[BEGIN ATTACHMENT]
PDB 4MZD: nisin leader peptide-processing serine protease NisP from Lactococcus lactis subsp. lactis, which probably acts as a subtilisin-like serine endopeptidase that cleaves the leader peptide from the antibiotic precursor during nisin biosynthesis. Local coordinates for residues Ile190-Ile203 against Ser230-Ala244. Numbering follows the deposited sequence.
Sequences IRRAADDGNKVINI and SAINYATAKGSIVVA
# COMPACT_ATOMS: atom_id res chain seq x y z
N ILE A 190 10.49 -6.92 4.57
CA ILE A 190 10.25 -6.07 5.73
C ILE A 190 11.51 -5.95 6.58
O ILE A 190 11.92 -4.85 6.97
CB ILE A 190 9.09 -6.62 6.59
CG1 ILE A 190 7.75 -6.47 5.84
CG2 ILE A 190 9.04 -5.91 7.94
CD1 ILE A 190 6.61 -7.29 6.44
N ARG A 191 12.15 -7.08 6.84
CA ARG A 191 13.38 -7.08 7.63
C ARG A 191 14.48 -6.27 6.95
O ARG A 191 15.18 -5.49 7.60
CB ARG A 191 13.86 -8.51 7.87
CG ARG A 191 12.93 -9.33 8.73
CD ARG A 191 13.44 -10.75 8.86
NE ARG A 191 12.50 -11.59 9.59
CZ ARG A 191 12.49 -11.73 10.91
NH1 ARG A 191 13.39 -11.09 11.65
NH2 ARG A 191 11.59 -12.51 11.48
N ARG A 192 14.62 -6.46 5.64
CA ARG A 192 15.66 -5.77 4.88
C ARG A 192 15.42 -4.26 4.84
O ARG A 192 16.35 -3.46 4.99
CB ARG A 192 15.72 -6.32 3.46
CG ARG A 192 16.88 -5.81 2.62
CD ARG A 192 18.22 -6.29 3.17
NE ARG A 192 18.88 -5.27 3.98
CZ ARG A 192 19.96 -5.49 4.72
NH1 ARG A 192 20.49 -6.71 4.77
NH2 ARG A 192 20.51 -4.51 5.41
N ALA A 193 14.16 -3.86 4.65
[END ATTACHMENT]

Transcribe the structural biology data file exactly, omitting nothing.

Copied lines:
PDB 4MZD: nisin leader peptide-processing serine protease NisP from Lactococcus lactis subsp. lactis, which probably acts as a subtilisin-like serine endopeptidase that cleaves the leader peptide from the antibiotic precursor during nisin biosynthesis. Local coordinates for residues Ile190-Ile203 against Ser230-Ala244. Numbering follows the deposited sequence.
Sequences IRRAADDGNKVINI and SAINYATAKGSIVVA
# COMPACT_ATOMS: atom_id res chain seq x y z
N ILE A 190 10.49 -6.92 4.57
CA ILE A 190 10.25 -6.07 5.73
C ILE A 190 11.51 -5.95 6.58
O ILE A 190 11.92 -4.85 6.97
CB ILE A 190 9.09 -6.62 6.59
CG1 ILE A 190 7.75 -6.47 5.84
CG2 ILE A 190 9.04 -5.91 7.94
CD1 ILE A 190 6.61 -7.29 6.44
N ARG A 191 12.15 -7.08 6.84
CA ARG A 191 13.38 -7.08 7.63
C ARG A 191 14.48 -6.27 6.95
O ARG A 191 15.18 -5.49 7.60
CB ARG A 191 13.86 -8.51 7.87
CG ARG A 191 12.93 -9.33 8.73
CD ARG A 191 13.44 -10.75 8.86
NE ARG A 191 12.50 -11.59 9.59
CZ ARG A 191 12.49 -11.73 10.91
NH1 ARG A 191 13.39 -11.09 11.65
NH2 ARG A 191 11.59 -12.51 11.48
N ARG A 192 14.62 -6.46 5.64
CA ARG A 192 15.66 -5.77 4.88
C ARG A 192 15.42 -4.26 4.84
O ARG A 192 16.35 -3.46 4.99
CB ARG A 192 15.72 -6.32 3.46
CG ARG A 192 16.88 -5.81 2.62
CD ARG A 192 18.22 -6.29 3.17
NE ARG A 192 18.88 -5.27 3.98
CZ ARG A 192 19.96 -5.49 4.72
NH1 ARG A 192 20.49 -6.71 4.77
NH2 ARG A 192 20.51 -4.51 5.41
N ALA A 193 14.16 -3.86 4.65